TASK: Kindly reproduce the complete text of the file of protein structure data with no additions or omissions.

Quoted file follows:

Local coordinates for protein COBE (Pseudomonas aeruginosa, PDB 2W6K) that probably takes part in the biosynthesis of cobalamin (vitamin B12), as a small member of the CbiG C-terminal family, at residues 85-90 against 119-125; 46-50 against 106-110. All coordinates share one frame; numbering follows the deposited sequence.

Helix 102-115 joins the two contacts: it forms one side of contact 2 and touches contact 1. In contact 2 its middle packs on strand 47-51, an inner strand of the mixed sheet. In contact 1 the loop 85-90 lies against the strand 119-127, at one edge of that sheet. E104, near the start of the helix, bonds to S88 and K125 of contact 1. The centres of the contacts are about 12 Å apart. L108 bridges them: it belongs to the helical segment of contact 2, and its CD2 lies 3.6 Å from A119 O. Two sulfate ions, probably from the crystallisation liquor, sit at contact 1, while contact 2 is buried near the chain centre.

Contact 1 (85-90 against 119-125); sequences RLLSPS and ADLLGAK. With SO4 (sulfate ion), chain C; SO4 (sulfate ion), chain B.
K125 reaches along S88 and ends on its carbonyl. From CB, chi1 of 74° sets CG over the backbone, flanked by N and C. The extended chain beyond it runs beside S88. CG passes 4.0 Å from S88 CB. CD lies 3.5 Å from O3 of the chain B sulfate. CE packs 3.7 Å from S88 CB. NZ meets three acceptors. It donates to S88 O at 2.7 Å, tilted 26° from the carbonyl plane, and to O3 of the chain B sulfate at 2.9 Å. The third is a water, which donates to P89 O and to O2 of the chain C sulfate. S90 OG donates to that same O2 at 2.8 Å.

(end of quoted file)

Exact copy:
Local coordinates for protein COBE (Pseudomonas aeruginosa, PDB 2W6K) that probably takes part in the biosynthesis of cobalamin (vitamin B12), as a small member of the CbiG C-terminal family, at residues 85-90 against 119-125; 46-50 against 106-110. All coordinates share one frame; numbering follows the deposited sequence.

Helix 102-115 joins the two contacts: it forms one side of contact 2 and touches contact 1. In contact 2 its middle packs on strand 47-51, an inner strand of the mixed sheet. In contact 1 the loop 85-90 lies against the strand 119-127, at one edge of that sheet. E104, near the start of the helix, bonds to S88 and K125 of contact 1. The centres of the contacts are about 12 Å apart. L108 bridges them: it belongs to the helical segment of contact 2, and its CD2 lies 3.6 Å from A119 O. Two sulfate ions, probably from the crystallisation liquor, sit at contact 1, while contact 2 is buried near the chain centre.

Contact 1 (85-90 against 119-125); sequences RLLSPS and ADLLGAK. With SO4 (sulfate ion), chain C; SO4 (sulfate ion), chain B.
K125 reaches along S88 and ends on its carbonyl. From CB, chi1 of 74° sets CG over the backbone, flanked by N and C. The extended chain beyond it runs beside S88. CG passes 4.0 Å from S88 CB. CD lies 3.5 Å from O3 of the chain B sulfate. CE packs 3.7 Å from S88 CB. NZ meets three acceptors. It donates to S88 O at 2.7 Å, tilted 26° from the carbonyl plane, and to O3 of the chain B sulfate at 2.9 Å. The third is a water, which donates to P89 O and to O2 of the chain C sulfate. S90 OG donates to that same O2 at 2.8 Å.